From “Turn Unwanted Household Items Into Mathworks”-Margo’s Math and More
Activity 2 Sink the Ship multiplication game you can easily make at home.
©2013Margos Math and More
Materials : clothes hanger with 2 clips; 12-18”ruler,paint stick stirrer,or cardboard dowel from paper towels,wrapping paper,shelf paper,etc.; brad fastener, s-hook, or a large picture wall hook that will allow the clothes hanger to tilt freely; cardboard box about the size of a small shoebox, about 2-3” deep; sturdy paper such as oaktag or thin cardboard(less than 1 sheet);colored paper such as construction paper; tape (I like packing tape because it sticks really good), 3x5 index cards or cardstock, scissors, exacto knife or utility knife.
1.The box and hanger support. If your box is more than 3” deep, trim the sides. Turn the box upside down. Cover the box with blue paper; you can cut out some waves and attach them to the front, as I did.
Depending on what “pole” you choose to support the hangar from (ruler, paintstick, or cardboard dowel), make a slit or other opening (to fit the “pole”) in the middle of the box’s surface. For the sake of simplicity, we will use the example of the “ruler” as the support. Insert the ruler into the slit. If the ruler tends to shift toward the front or back, brace it with heavy paper triangular “buttresses”. I used a blue file folder, cut out 2 one by eight inch strips, folded them into 2 triangles, and attached one at the bottom front of the ruler and the surface of the box, and the other was attached to the bottom back of the ruler and the surface of the box. (see photo) I attached these triangles with clear mailing tape.
2. “Hook” for hanger to suspend from. Many rulers, such as the one I used, have pre-made holes in them. I inserted a large brad fastener through the topmost hole and secured it. Be sure to leave enough space between the ruler and brad head so that the clothes hanger can swing freely. Other things that work to suspend the hanger from are S-hooks and picture wall hooks (see photo of shelf paper dowel with picture wall hook).
3. Playing cards.(the “ships”) I chose the 7x table, facts 0-9. Each fact can be written on a 3x5 index card. I used a Word program, printed out the facts, and taped them onto 3x5 index cards. There are 10 cards—each card has a red dot in the exact top middle of the card. This dot shows where to clip the card onto the hanger during play. Use only one times table at a time and maybe have some duplicates of the harder facts in this table. Keep the number of cards even---10,12,14,16.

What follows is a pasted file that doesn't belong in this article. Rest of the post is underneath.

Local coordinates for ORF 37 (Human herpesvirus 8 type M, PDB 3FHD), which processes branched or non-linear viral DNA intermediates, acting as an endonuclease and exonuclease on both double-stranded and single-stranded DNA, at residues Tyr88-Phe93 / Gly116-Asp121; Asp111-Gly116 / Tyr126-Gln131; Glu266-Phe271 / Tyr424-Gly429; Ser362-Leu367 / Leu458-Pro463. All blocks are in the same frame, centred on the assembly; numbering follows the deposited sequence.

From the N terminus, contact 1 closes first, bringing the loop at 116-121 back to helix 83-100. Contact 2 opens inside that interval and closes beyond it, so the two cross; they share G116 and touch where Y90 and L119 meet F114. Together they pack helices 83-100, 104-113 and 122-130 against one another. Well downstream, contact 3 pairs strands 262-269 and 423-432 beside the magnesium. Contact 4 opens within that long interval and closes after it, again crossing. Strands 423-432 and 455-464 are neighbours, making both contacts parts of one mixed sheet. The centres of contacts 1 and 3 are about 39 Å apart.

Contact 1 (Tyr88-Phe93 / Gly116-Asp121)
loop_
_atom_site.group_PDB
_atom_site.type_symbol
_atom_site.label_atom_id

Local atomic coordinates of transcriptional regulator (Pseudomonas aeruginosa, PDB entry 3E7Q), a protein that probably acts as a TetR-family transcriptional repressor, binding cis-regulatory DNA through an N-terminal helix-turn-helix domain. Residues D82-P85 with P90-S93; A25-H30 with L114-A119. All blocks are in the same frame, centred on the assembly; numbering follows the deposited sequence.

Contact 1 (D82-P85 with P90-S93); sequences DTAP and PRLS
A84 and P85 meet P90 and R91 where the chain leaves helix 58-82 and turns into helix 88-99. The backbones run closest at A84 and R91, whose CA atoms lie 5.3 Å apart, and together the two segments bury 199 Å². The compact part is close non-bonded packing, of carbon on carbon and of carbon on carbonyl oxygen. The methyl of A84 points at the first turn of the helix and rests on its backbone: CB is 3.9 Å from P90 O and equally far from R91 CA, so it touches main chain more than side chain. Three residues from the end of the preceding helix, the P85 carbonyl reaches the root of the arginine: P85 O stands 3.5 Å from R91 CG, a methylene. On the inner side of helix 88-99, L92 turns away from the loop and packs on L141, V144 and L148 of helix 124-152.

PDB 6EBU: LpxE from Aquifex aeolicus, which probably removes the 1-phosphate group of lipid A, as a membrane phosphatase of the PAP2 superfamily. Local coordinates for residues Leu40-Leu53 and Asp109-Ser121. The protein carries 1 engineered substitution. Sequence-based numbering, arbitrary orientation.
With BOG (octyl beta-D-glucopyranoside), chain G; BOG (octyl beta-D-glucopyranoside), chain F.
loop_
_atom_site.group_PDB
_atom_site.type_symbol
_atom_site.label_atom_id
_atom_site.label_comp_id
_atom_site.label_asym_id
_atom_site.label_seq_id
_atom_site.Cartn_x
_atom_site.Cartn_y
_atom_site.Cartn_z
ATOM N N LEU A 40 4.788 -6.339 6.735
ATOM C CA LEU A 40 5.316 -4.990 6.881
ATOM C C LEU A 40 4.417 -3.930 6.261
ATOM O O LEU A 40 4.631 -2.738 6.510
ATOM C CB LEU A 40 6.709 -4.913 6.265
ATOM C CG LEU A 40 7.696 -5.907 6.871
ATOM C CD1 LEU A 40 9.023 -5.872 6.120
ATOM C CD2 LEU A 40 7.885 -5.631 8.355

4. Check Chart- The multiplication facts, with the answers, are written on a paper.Each player should write one out and refer to it during the game to check answers.Write only the facts that are being used in the game. Always keep face down except when checking answers.
5. You may want the student to make the multiplication cards or even construct the whole game! What better way to learn the facts than to make your own learning tool. They will take “ownership” for it.
How to Play: Untimed. 2 players. Each player chooses a side/clip of the hanger to be “theirs”. Place the index cards, fact side down, in a pile which can easily be reached by the players. The players take turns. During a turn, the player takes the top card, reads the multiplication fact, and gives the answer.Once the final answer is given, it is compared to the facts written in the Check Chart for accuracy. If the player said the fact correctly, he/she clips the card to their opponent’s side of the hanger. If the player’s answer was incorrect, he/she must must clip the card to their own side of the hanger. Continue playing this way until all cards have been used. Winner has the side of the hanger that is tilted up (afloat)with the least amount of cards on the clip. They have “sunken” their opponent’s ship which is the side of the hanger that is tilted down, with more cards clipped.
*Once the players start to get really familiar with these facts, you may want to time each turn to facilitate more rapid recall.
*This game works well with spelling words as well.
©2013Margo’s Math and More